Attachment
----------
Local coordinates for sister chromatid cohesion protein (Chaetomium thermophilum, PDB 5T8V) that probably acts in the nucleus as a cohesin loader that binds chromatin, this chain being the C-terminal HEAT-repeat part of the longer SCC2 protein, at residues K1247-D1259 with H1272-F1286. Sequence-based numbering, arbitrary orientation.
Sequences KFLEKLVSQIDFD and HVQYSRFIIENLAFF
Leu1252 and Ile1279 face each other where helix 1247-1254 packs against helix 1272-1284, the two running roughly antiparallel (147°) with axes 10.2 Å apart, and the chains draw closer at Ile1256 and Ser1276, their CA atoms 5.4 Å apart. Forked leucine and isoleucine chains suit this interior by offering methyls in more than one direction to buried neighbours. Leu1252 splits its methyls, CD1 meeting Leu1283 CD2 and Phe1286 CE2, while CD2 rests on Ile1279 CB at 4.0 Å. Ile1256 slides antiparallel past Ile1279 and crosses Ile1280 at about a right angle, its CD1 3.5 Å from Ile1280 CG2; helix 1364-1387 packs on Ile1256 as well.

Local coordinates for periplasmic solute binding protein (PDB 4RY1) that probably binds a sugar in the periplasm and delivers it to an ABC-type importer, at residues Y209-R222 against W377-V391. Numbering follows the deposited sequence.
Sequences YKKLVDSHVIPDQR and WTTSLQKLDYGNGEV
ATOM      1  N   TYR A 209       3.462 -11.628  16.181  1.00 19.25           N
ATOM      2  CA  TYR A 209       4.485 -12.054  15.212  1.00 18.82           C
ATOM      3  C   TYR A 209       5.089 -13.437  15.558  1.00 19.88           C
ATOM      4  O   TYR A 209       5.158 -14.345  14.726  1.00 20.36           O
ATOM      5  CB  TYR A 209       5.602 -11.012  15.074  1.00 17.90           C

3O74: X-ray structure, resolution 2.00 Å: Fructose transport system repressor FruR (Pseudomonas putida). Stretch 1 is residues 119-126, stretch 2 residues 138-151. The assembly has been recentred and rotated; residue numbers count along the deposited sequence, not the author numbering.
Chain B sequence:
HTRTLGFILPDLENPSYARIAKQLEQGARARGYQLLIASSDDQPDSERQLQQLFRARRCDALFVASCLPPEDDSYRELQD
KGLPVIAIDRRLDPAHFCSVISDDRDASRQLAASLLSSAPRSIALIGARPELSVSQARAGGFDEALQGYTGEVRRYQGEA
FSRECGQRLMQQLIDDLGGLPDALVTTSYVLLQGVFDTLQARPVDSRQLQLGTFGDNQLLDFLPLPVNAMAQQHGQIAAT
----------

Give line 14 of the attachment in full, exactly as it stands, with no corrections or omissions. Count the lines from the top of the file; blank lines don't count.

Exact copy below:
KGLPVIAIDRRLDPAHFCSVISDDRDASRQLAASLLSSAPRSIALIGARPELSVSQARAGGFDEALQGYTGEVRRYQGEA